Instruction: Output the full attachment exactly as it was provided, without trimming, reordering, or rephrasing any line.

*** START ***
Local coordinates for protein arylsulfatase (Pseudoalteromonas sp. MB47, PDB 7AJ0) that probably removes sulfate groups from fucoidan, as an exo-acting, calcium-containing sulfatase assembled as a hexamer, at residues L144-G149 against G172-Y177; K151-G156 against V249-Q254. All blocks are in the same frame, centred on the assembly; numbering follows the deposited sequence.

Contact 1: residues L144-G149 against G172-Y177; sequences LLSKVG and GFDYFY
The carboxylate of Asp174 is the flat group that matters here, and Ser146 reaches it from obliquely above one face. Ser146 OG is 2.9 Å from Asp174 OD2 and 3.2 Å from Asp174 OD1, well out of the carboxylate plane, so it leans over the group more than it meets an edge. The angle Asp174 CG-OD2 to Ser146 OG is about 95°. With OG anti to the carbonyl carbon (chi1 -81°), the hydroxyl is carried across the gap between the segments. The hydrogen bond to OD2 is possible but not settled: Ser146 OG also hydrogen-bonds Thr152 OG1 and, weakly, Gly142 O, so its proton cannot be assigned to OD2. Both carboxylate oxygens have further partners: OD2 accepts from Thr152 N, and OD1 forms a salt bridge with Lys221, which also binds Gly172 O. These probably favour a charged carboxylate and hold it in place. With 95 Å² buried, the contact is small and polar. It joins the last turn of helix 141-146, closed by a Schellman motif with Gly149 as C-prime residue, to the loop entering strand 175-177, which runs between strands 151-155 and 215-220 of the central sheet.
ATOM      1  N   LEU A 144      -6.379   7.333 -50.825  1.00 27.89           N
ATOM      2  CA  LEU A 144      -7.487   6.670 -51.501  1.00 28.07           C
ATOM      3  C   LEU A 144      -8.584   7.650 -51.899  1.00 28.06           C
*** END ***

Local coordinates for protein arylsulfatase (Pseudoalteromonas sp. MB47, PDB 7AJ0) that probably removes sulfate groups from fucoidan, as an exo-acting, calcium-containing sulfatase assembled as a hexamer, at residues L144-G149 against G172-Y177; K151-G156 against V249-Q254. All blocks are in the same frame, centred on the assembly; numbering follows the deposited sequence.

Contact 1: residues L144-G149 against G172-Y177; sequences LLSKVG and GFDYFY
The carboxylate of Asp174 is the flat group that matters here, and Ser146 reaches it from obliquely above one face. Ser146 OG is 2.9 Å from Asp174 OD2 and 3.2 Å from Asp174 OD1, well out of the carboxylate plane, so it leans over the group more than it meets an edge. The angle Asp174 CG-OD2 to Ser146 OG is about 95°. With OG anti to the carbonyl carbon (chi1 -81°), the hydroxyl is carried across the gap between the segments. The hydrogen bond to OD2 is possible but not settled: Ser146 OG also hydrogen-bonds Thr152 OG1 and, weakly, Gly142 O, so its proton cannot be assigned to OD2. Both carboxylate oxygens have further partners: OD2 accepts from Thr152 N, and OD1 forms a salt bridge with Lys221, which also binds Gly172 O. These probably favour a charged carboxylate and hold it in place. With 95 Å² buried, the contact is small and polar. It joins the last turn of helix 141-146, closed by a Schellman motif with Gly149 as C-prime residue, to the loop entering strand 175-177, which runs between strands 151-155 and 215-220 of the central sheet.
ATOM      1  N   LEU A 144      -6.379   7.333 -50.825  1.00 27.89           N
ATOM      2  CA  LEU A 144      -7.487   6.670 -51.501  1.00 28.07           C
ATOM      3  C   LEU A 144      -8.584   7.650 -51.899  1.00 28.06           C